You can now move to the next step which is adding Puppet agents to manage with your new Puppet Master.

puppet-enterprise-ip


(Optional) Step 9 - Update your domain name to reflect for your Puppet Enterprise console

We would ideally want to change the settings so the Puppet Enterprise reflects your domain name in the URL, instead of the IP address of your server.

Puppet Enterprise Login personalised domain name

We do this editing the /etc/hosts file on the server so it notes its FQDN (fully qualified domain name), that is something like the following:

PRIVATEIP yourfutureintendeddomain.com

So let's ssh into your current computer (not the servers), we want to edit the /etc/hosts file.

$ sudo vi /etc/hosts

personalised-hostname1

Once you have opened up the /etc/hosts file. Since we have used a vim editor (vi refers to vim editor), we can:

  • Press "i", which allows us to insert and edit the file
  • Type in the private IP address and hostname
  • Press "ESC", and type ":wq" and press "ENTER" (as the way to write save a file in Vim and quit the editor is :wq)

PRIVATEIP yourfutureintendeddomain.com master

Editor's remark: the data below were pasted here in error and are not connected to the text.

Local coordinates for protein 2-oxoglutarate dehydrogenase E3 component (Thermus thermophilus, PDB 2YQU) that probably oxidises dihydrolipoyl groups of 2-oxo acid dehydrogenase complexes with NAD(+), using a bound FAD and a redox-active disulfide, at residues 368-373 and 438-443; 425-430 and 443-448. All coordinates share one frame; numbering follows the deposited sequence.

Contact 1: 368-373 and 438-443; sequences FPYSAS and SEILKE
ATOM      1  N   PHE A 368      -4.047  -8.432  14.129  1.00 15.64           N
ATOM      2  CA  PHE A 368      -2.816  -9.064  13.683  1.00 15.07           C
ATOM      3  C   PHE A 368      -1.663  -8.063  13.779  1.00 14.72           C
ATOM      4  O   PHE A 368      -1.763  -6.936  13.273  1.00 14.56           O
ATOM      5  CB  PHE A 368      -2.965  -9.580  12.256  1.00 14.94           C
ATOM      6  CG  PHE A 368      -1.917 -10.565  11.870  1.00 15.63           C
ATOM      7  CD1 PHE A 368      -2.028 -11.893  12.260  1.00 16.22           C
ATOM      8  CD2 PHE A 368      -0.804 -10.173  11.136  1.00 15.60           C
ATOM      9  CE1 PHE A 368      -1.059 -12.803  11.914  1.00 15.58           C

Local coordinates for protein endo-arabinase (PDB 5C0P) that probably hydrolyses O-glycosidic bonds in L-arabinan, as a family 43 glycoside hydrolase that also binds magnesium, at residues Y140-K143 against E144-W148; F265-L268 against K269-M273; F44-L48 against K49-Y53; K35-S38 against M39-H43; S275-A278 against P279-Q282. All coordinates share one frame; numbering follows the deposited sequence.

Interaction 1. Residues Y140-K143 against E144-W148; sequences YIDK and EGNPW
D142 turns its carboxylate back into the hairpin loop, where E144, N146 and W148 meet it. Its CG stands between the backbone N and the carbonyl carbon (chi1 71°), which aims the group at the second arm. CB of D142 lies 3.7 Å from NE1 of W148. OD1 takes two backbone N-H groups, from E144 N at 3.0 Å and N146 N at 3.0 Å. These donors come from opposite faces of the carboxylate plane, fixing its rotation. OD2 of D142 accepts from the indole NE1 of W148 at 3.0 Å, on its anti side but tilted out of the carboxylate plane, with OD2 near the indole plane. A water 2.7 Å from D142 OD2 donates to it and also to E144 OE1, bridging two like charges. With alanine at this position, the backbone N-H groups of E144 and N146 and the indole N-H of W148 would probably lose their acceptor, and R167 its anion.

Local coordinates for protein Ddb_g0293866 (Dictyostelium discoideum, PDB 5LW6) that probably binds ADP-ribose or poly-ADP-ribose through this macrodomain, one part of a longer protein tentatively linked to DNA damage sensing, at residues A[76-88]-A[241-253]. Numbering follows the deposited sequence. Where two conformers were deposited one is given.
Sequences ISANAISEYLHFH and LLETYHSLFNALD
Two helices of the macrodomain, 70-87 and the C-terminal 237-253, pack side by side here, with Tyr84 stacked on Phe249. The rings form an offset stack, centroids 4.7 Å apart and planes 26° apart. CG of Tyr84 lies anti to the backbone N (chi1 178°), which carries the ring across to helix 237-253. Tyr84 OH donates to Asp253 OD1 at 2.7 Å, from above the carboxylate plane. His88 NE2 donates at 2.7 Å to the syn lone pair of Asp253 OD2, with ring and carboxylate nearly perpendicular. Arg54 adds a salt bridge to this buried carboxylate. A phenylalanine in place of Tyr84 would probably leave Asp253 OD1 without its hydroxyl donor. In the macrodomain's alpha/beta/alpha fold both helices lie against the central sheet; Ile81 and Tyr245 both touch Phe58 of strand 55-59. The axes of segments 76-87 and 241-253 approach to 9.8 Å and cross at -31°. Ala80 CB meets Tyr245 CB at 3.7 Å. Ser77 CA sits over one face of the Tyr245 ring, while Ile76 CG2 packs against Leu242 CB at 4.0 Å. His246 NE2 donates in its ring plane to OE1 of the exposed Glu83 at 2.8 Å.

Personalised hostname

Then you will see this page when you type in the name you set earlier in your web browser.

Rather than having to type in the IP address of your server. As your web browser will refer to this /etc/hosts/ file to direct you to your environment. 

puppet-enterprise-login-personalised

The instructions here is to show you how to do this for easy testing purposes on your machine.

Something to note is that we will want to do the same for our server too, where we will also edit the /etc/hosts files there too. This is on our servers, we will be using them when we set up certificate authority (CA) certificates. More on this on a later post when I dive into creating agents for this Puppet Enterprise set up to manage.

 

FAQ

If you receive puppet command not understood

Restart the shell in order to use client tool commands. You can do this by exiting root if you were logged in as root, and then log back as root.

$ exit

$ sudo su

 

Update your Linux after installation

Optional but you can update your Linux after installation.

The commands below depend on the operating system and distribution you selected, but here are some examples.